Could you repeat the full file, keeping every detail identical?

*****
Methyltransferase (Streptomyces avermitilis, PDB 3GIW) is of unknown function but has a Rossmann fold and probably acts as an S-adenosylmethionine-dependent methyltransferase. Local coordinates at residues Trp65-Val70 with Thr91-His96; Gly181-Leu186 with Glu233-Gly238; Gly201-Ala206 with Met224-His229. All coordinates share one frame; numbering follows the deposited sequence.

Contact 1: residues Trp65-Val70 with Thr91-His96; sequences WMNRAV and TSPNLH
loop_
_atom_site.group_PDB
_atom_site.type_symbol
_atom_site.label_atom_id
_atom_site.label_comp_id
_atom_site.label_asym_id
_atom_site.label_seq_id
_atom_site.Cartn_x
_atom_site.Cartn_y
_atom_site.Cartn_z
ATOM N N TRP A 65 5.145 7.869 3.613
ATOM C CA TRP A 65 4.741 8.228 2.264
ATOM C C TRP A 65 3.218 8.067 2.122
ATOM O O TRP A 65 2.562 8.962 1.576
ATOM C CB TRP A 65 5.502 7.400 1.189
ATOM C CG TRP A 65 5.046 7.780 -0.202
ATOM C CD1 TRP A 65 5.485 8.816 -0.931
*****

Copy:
Methyltransferase (Streptomyces avermitilis, PDB 3GIW) is of unknown function but has a Rossmann fold and probably acts as an S-adenosylmethionine-dependent methyltransferase. Local coordinates at residues Trp65-Val70 with Thr91-His96; Gly181-Leu186 with Glu233-Gly238; Gly201-Ala206 with Met224-His229. All coordinates share one frame; numbering follows the deposited sequence.

Contact 1: residues Trp65-Val70 with Thr91-His96; sequences WMNRAV and TSPNLH
loop_
_atom_site.group_PDB
_atom_site.type_symbol
_atom_site.label_atom_id
_atom_site.label_comp_id
_atom_site.label_asym_id
_atom_site.label_seq_id
_atom_site.Cartn_x
_atom_site.Cartn_y
_atom_site.Cartn_z
ATOM N N TRP A 65 5.145 7.869 3.613
ATOM C CA TRP A 65 4.741 8.228 2.264
ATOM C C TRP A 65 3.218 8.067 2.122
ATOM O O TRP A 65 2.562 8.962 1.576
ATOM C CB TRP A 65 5.502 7.400 1.189
ATOM C CG TRP A 65 5.046 7.780 -0.202
ATOM C CD1 TRP A 65 5.485 8.816 -0.931